Author: Anqi Shen
Anqi Shen was a former writer/videographer at the Canadian Women's Foundation. She is passionate about multimedia storytelling, research and policy analysis, and education. She has written and produced content for national news organizations and nonprofits.
In a classroom in the South Slave Region of the Northwest Territories, students leave their books and desks to one side, gathering in a circle in the middle of the room.
They are about to begin a warm-up exercise as part of the Healthy Relationships Plus program developed by the Fourth R, a violence-prevention organization based in London, ON. The Fourth R’s healthy relationships curriculum is already offered in 5,000 schools across Canada. Now, funding from the Canadian Women’s Foundation is helping expand the program into schools in the Northwest Territories and Nunavut.
A new year brings with it the age-old tradition of making resolutions: a roadmap for the next 12 months that may change course, depending on who’s driving. Our resolutions are not only based on what we wish for, but to a large extent what we already have. So a common goal like financial success can mean vastly different things to different people.
A woman looking to start a business may set out to build a top firm, or she may be motivated primarily by the need to pay rent and support her family after losing a job. For many women in Canada, financial success means becoming financially independent: earning a steady income, or feeling more financially secure, aspiring to move out of low-wage or precarious employment, and much more. We tend to hear about wealth and poverty in broad strokes, but there are many degrees of poverty and privilege.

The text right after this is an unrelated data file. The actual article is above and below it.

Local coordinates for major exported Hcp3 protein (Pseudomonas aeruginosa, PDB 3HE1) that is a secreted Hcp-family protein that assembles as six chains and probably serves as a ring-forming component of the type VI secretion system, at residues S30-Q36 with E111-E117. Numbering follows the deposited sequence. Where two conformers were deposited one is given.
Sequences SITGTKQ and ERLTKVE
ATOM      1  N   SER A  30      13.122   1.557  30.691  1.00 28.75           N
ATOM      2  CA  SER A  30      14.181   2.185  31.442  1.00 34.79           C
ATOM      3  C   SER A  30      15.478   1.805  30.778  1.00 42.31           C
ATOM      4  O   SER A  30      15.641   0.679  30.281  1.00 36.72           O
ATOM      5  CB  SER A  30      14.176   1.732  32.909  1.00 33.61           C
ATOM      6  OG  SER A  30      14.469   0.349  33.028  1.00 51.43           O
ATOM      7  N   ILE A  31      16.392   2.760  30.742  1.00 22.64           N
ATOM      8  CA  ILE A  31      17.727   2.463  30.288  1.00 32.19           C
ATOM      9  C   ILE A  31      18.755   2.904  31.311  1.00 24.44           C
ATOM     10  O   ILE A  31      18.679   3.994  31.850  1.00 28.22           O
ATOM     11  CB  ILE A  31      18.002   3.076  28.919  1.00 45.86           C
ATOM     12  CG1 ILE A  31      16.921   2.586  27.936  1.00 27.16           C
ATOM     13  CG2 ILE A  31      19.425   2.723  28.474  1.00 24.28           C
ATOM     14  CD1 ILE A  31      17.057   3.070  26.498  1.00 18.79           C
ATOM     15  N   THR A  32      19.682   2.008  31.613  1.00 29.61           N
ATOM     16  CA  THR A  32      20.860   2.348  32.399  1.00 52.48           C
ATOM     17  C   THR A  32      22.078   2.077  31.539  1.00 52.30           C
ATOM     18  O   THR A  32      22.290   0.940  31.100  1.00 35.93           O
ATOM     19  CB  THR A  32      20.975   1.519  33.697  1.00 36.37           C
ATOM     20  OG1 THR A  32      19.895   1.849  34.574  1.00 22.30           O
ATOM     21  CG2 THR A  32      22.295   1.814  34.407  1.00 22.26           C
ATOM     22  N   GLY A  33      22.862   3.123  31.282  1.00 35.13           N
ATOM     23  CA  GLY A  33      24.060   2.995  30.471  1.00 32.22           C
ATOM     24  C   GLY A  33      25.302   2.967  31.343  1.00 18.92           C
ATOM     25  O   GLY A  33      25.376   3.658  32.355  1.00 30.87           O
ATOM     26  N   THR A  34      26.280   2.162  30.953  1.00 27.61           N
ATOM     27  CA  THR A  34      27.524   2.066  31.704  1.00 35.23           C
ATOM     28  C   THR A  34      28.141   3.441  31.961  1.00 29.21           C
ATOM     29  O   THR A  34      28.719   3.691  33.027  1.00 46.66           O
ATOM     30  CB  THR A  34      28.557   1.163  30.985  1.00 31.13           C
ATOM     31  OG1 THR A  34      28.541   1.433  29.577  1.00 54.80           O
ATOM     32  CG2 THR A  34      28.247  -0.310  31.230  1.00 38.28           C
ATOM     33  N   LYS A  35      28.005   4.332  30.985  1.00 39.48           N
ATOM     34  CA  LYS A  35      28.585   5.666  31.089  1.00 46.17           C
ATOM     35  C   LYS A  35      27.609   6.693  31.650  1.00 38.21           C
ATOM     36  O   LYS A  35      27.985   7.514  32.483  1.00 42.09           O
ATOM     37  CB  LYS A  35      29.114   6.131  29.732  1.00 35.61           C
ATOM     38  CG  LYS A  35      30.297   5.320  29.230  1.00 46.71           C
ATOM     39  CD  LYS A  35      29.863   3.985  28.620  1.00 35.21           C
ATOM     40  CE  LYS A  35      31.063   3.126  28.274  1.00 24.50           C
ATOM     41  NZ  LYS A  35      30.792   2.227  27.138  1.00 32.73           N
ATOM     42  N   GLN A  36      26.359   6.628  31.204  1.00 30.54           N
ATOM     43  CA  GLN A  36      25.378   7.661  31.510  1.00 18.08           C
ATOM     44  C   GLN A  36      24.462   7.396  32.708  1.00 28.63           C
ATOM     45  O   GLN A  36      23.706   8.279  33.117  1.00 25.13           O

We hear about it every week in the news. We have a sister, female colleague or friend who has experienced it. We hope the next generation won’t have to.
“It” is gender-based violence. On December 10, Human Rights Day, we are reminded that the right to live free of gender-based violence is a human right that is yet to be secure in any country.
Established by the United Nations in 1950, Human Rights Day is recognized by organizations and governments around the world, and it comes at the end of the 16 Days of Action Against Gender-Based Violence.
When a woman finds herself in a violent relationship, leaving is not as simple as many would think. Does she have a safe place to go if she leaves? Will her abuser retaliate? If she has children, how will she navigate the family court system? These questions, and more, make a difficult decision all the more grueling.
On top of the emotional stress, it’s a challenge for many women who leave their abusers to find affordable housing. Across Canada, housing prices have been steadily rising, with experts sounding alarms over a severe shortage of affordable housing to buy or rent. Many women face a difficult choice between living with violence and living in poverty.